Some questions you’ve asked, and answers we’ve given, about the AquaBundance Aquaponics Systems…
Q- How much time will it take for me to maintain my aquaponics system?
A – Aquabundance Aquaponics Systems take very little time to maintain! On most days it will take less than five minutes to feed the fish and check that the pump and the siphons are operating properly. We then recommend that you test pH and Ammonia levels and refill the water levels in your tank weekly. This will probably take an additional ten minutes. Every other week you should rinse the pump bottom and the aeration bar. This will add about five more minutes. Other than that, you will be spending all the time you want enjoying basic gardening tasks like planting and harvesting both your produce and fish.
Q – I want to buy a system that is big enough to feed my family. Which Modular system do you recommend?
A – We’ll answer that specifically for the fish side and then for the vegetable side.
From the fish side, consider that a 200 gallon fish tank attached to a media based system can conservatively produce 40 pounds of fish a year. In 2010 the United Nations Food and Agriculture Organization (FAO) estimated that the average person consumed 38 pounds of fish. So logically one of our systems with a 200 gallon fish tank will provide all the fish an average adult would eat in a year.
The vegetable side is extremely difficult to answer. While we could use estimates of how much lettuce you might grow in your system, we don’t think that is realistic. Not only is lettuce the fastest growing plant in aquaponics, which unrealistically skews productivity data, but also no one is buying an aquaponics system for the home to grow only lettuce! The problem is once we leave the very simple lettuce model we then enter into a maze of “it depends.” It depends on the size of your family, their relative appetites for produce, and the type of produce you like to eat. Once that is established then you need to look at which plants to grow, how fast they grow, how much they produce in their life-time, their propensity to attract insects and disease, etc.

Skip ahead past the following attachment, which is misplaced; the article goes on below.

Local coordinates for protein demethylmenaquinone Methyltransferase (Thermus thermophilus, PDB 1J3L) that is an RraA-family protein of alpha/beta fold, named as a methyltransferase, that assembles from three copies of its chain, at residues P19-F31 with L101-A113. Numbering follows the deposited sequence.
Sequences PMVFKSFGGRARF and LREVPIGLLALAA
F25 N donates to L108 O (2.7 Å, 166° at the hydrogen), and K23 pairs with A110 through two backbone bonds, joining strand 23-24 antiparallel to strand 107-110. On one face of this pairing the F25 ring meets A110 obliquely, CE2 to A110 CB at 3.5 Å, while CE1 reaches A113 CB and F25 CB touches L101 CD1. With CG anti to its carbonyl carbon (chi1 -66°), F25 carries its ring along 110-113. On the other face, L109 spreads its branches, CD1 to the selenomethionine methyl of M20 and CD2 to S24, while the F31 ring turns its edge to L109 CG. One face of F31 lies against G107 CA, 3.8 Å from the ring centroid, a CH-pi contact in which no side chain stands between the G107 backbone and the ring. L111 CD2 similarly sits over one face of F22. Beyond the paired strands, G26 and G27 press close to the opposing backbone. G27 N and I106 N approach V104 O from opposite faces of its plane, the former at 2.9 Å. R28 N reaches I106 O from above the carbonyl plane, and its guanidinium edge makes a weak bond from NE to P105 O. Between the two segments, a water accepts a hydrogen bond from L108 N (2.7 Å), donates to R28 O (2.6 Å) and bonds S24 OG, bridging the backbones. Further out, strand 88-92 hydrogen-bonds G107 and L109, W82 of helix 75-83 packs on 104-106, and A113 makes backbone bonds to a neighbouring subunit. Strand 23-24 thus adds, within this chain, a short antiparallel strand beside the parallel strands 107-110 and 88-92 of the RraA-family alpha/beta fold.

So, the best way to predict how much produce can be grown from an aquaponics system is to compare its productivity to a typical soil-based vegetable garden. Aquaponic gardens grow very conservatively, at least twice as much as a comparably sized soil-based garden. This is because aquaponically grown plants have a near-perfect environment in their root-zones of water, oxygen and nutrients so they can focus their energy on their top growth. This means that you can place plants closer together, that they will grow faster, and that they will produce more veggies for you!
Q – I’ve seen another aquaponics system manufacturer claim an annual harvest of 215 pounds of tilapia from a 200 gallon tank, while AquaBundance claims a much more modest 40 pounds. Can you explain to me why there is a factor of 5 difference between these otherwise similar systems? Is it the additional filtering tanks supplied by the more expensive systems?